Ashton Family

The Ashton's purchased the land from George Scholes in 1835 and started building Barnfield House. John Ashton was born 4th February 1789, baptised at Edenfield Chapel on 8th March 1789, the son of Samuel Ashton and Mary Ashton, nee Howarth of Edenfield. His wife was Frances Ashton, nee Jones, born 1796 in Middleton. They married at St Leonards on 29th September 1819, both still living in Middleton and John being a ‘Manufacturer’. Their first son, Frank, was born 12th June 1820 and baptised at St Marys Parish Church in Prestwich. Their home at that time was listed as Islington in Salford. Son Edmund followed on 26th September 1821 and son James on 1st December 1822. John was listed as ‘Merchant’ at this time. By 1825 they are less than a mile north in Broughton Lane.

[Frank later took up residence at Polefield]

1839 Tithe Map

The Tithe Map of 1839 shows three parcels of land belonging to John Ashton, numbers 205,206,207. The land surrounding this was owned by John Munn and one of his parcels of land, number 201, fronting onto Bury New Road was called ‘Barnfield’ and most likely the source of the name of the house John Ashton built.

1839 Tithe Book

John Ashton was in the family cotton manufacturing company, mostly producing fustian, a heavy cloth used in clothing. The family had factories in Heywood, Ramsbottom, Salford, Farnworth, Shuttleworth near Edenfield and Manchester. The family also had their own ships according to a family history in the Manchester Archives, ‘’and sent them laden with their own manufactured goods to all parts of the world’’. In later censuses Frank, the first son, is described as a ‘’Merchant (Guinea)’’. These were merchants that traded with the countries on the west coast of Africa.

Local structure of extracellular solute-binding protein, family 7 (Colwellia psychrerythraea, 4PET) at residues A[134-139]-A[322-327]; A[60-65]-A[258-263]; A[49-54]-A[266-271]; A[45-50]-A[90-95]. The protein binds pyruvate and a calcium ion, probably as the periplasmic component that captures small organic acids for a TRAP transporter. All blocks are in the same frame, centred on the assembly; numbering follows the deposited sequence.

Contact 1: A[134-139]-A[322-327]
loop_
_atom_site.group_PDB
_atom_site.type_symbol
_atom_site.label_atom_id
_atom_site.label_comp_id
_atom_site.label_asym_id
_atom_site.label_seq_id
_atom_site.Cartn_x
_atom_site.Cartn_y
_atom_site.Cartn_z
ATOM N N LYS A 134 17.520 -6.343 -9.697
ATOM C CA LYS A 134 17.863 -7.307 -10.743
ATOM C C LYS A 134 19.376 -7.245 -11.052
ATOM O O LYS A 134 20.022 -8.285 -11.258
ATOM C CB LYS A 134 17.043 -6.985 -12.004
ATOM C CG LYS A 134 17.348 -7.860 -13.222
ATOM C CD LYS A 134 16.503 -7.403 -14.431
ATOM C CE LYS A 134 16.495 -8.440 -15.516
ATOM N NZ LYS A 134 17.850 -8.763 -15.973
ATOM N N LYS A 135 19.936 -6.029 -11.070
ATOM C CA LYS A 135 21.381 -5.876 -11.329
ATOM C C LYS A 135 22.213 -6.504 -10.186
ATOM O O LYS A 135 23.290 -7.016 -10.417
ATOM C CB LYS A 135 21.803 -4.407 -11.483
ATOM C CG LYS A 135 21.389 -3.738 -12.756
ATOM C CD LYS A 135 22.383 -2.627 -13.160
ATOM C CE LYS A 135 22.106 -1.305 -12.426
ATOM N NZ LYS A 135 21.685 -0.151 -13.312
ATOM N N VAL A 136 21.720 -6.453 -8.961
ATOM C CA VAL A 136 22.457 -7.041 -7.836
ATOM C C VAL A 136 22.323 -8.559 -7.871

John Ashton did not live long to enjoy Barnfield and died on the 14th November 1838 aged 49. He was buried at St Leonards. However that did not end the Ashton's tenure at Barnfield as his widow stayed there until the late 1860’s. There is a piece in the Manchester Courier from August 1867 that shows Frances as still being active in the local community when she entered and won 1st Prize for her Pears in the Prestwich Floral And Horticultural Society's eighth exhibition.

Life at Barnfield would have been one of wealth and privilege. In both the 1851 and 1861 Censuses there was a cook, two servants and a coachman at Barnfield and Prestwich itself was still largely made up of rich Manchester industrialists, merchants and manufacturers.

Frances Ashton died on the 18th May 1870 in Leamington, Warwickshire and was buried at St Leonards by the Rector Of Prestwich, Canon Henry Birch. Birch had been captain of Eton school, a master there and tutor to the Prince Of Wales, later Edward VII, who visited him at Prestwich many times.

Their son Frank, although only 18 when his father died, carried on the family business and he himself became a leading figure in the local community. By the 1861 census he was living at Polefield Hall. He had been the Mayor Of Salford from 1851-3 (he was born in Salford) a Justice Of The Peace and was a Major in the Sixth Lancashire Rifle Volunteers. He died at Laurel Lodge, Heath Lane, Twickenham on 7th March 1885 aged 63.

1848 Map

Hulme Family

The Hulme Family moved into Barnfield between August 1867 and December 1868.

Otho was born in October 1819, the son of John & Elizabeth Hulme of ‘The Grange’ in Newton near Hyde. His father was a Calico Printer and a wealthy man. His grandfather, also called Otho, founded the company Otho Hulme & Sons who were bleachers and calico printers. Our Otho was therefore born into money. He was baptised at St Peters Church in Ashton Under Lyne. On 13th March 1850 he married Hannah Sidebottom at St Peters. They set up house in Prestwich at Butterstile ("Butter Style") and are there in the 1851 Census. Otho was listed as a Commission Agent. Butterstile is only 300 yards NNW of Barnfield. It was at Butterstile that Otho and Hannah had their first and only child, also named Otho. However their joy of the baby being baptised turned to sadness as young Otho died after only 6 days and was buried at St Peters on 27th January 1851.